CORFU — Things were fairly quiet Friday morning at Reyncrest Farm on Alleghany Road. Cows were in the barn, waiting comfortably to be milked later that day.

Taking care of these cows was one of the reasons Reyncrest Farm, owned by John and Shelley Reynolds, earned a Dairying for Tomorrow Award in the Animal Care category from the American Dairy Association North East.

“It is nice to have an award like that. We’re so proud to have our kids working with us. All of us feel the same way about it — our animals come first,” Shelley said. “Everyone who works here, we all feel the same way — that that is how things need to be done.”

The Dairying for Tomorrow Awards, sponsored by American Dairy Association North East, recognize dairy farms throughout the Northeast that have taken their level of care and commitment one step further into the future of dairy farming, the association said.

In honor of the award, Reyncrest Farms will donate $500 to Pembroke Junior/Senior High School to provide equipment to keep dairy products fresh for transport during current hybrid learning models, ensuring that ore students receive access to healthy, nourishing meals.

American Dairy Association said a few reasons Reyncrest Farm was recognized for its animal care include:

• upgrades to the milking parlor so cows spend less time there and more time in the free stalls;

• enhancements to a new free-stall barn where cows have access to deep sand beds, sprinklers to keep them cool In the summer and rubber flooring to stand on for comfort;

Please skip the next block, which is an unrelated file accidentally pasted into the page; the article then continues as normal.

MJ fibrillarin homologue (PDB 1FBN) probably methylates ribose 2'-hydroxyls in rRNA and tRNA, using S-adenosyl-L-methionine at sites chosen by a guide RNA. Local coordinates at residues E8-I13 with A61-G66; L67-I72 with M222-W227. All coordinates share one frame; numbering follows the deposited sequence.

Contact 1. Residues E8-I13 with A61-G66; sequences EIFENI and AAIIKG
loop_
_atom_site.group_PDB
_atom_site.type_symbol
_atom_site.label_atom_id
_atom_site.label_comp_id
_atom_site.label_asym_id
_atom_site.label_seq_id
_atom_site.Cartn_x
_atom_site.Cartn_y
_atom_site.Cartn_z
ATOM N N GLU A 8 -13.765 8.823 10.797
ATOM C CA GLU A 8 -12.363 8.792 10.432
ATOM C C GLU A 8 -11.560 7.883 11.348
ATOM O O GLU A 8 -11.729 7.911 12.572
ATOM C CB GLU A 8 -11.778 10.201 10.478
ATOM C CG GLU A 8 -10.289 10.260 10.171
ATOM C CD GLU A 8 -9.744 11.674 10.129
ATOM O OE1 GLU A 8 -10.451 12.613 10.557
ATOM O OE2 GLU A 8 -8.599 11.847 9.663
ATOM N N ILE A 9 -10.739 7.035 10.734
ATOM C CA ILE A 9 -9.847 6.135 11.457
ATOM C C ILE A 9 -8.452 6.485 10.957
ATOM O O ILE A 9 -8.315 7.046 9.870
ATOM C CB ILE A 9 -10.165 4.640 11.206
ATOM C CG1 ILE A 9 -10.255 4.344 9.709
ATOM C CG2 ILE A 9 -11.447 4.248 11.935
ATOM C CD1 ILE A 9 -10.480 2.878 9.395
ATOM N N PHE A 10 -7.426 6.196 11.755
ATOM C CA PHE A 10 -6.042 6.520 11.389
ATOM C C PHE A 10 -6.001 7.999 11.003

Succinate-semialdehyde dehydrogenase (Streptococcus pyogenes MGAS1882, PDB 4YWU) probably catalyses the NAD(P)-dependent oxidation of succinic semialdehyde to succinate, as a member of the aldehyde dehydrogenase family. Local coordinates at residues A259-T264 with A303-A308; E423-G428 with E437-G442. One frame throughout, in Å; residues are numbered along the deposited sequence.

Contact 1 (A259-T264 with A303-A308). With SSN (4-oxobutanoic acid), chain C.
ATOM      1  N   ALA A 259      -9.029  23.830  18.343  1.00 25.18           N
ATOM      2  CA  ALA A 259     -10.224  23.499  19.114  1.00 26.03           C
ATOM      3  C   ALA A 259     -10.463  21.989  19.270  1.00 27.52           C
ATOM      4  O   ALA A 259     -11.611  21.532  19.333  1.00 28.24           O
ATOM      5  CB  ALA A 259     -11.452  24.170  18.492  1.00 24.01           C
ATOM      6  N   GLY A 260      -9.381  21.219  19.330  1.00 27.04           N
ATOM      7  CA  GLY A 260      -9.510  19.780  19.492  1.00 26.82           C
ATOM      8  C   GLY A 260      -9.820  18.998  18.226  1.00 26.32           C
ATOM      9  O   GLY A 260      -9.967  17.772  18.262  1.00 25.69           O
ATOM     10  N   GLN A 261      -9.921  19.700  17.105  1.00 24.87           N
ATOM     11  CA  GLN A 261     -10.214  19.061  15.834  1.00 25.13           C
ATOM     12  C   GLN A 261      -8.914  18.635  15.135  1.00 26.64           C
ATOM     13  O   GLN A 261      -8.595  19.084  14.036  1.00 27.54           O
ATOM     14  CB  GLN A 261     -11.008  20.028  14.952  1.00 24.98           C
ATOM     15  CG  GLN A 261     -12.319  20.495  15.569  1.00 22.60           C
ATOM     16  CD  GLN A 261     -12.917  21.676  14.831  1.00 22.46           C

• additional upgrades to older barn that includes expanded stalls and comfortable water beds;

• activity monitors (like Fitbits) to monitor cows’ health.

Reyncrest Farm is a third-generation family farm. Edward Reynolds started the farm at 9666 Alleghany Road in the 1950s. His son and daughter-in-law, John and Shelley Reynolds, own it now. Edward Reynolds’ grandchildren, Tyler, Andy and Mackenzie Reynolds are the third generation working at the farm. Reyncrest milks 1,200 registered Holsteins, farms 2,400 acres and shows cattle nationally.

“We have about 20 employees total and 10 of those would be family members,” said Tyler Reynolds’ wife, Kelly.

Kelly Reynolds said when Reyncrest began, it was milking about 200 cows in a small milking parlor where they were able to milk 12 cows at a time. Since then, the farm has grown and is now able to milk 40 cows at one time in a larger parlor.

“Technology has come a long, long ways since the 1950s, so we’re doing a lot to manage how we care for our cows. The cows are bedded on sand stalls, so that helps keeps bacteria down and it helps keep the cows really clean and comfortable as well,” she said. “Another thing that’s come along way is technology and how we manage our cows. All our cows are fitted with a collar that is like a pedometer. It tracks their activity, how much they’re eating, how much they’re laying down. We are able to pinpoint any cows that might be laying down more or not feeling as well. That technology has really helped us to better care for our cows and just have a better idea of what’s going on on the farm and what’s going on with how our cows are feeling.”

Shelley Reynolds said, “Our feelings are that taking care of our animals has always been a passion of ours. John’s parents taught him and then we taught the kids.